2. The Translators Are Paid Good Rates
What is a good rate is of course eminently debatable, but you know what is a good rate for you. If your rate is accepted immediately, without haggling and without stupid tricks that not even a somewhat intelligent dog would fall for, such as “full and fuzzy matches” based on advanced CAT mathematics (although many translators fall for these tricks), you are being paid a good rate.
3. The Translation Agency Is Often Run by Former or Current Translators
Unlike the salesman and saleswomen in the corporation translation model, the people who manage the translation business in this model actually know a lot about translating and foreign languages. That is why they don’t need for example to do what ignorant brokers who know nothing about translation have to do, such as give “translation tests” to translators. Once current or former translators take a look at a résumé and send a prospective translator a short, paid job, they can tell easily whether they have a winner, a pitiful plodder, or a total loser.
4. The Translation Agency Specializes in Something Rather Than in Everything
The corporate translation agency model “specializes” in everything and anything as long as there is a potential for major profit in it for the agency. These outfits translate financial materials, patents, they do “transcreation”, subtitling and interpreting, from and into all languages. And why not when they don’t need to know anything about the languages from and into which they are translating, let alone the subjects that the translators will be dealing with. Their motto might just as well be “If we don’t specialize in it, it doesn’t exist”.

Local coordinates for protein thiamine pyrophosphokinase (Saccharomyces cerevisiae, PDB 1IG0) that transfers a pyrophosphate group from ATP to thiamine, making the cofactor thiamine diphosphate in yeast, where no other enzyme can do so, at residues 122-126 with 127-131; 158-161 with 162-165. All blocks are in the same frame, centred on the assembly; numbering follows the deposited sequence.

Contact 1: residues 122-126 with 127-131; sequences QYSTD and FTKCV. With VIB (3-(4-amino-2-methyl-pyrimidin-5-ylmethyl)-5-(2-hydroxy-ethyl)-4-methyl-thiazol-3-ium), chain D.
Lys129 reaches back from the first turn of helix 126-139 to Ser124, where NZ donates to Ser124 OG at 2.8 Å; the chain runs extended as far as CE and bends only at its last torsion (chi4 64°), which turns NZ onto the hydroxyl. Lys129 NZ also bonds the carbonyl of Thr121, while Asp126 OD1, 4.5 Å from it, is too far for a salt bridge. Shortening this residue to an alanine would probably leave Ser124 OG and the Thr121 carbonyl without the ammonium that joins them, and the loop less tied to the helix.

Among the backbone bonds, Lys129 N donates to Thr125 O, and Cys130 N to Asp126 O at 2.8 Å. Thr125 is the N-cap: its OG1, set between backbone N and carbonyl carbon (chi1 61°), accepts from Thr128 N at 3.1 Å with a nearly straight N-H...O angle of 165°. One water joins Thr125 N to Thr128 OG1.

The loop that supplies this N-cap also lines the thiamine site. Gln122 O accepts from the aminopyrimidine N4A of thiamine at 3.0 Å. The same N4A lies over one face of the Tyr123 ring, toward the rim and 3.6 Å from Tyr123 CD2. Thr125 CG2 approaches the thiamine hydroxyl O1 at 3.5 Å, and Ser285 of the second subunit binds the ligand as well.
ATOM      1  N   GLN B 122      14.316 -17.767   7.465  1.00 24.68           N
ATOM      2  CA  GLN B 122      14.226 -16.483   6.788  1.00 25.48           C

But there are also translation agencies that do specialize in only a few defined areas, such as patents and technical translation, or financial translation, and the best ones usually only translate from a few languages, namely those that the people who run the agency understand.
5. Confidentiality Agreements Are in Fact Confidentiality Agreements
Confidentiality agreements did exist two or three decades ago, before the advent of the corporate translation agency model. But they were only a few dozen words long because these were in fact confidentiality agreement whose purpose was to ensure that confidential information will not be leaked out to third parties by dumb translators.
Recently I was contacted by a translation agency interested in finding out what I would be able to do for the agency’s bottom line. The “Confidentiality Agreement” had almost seven thousand words, and the payment terms were “60 days net”.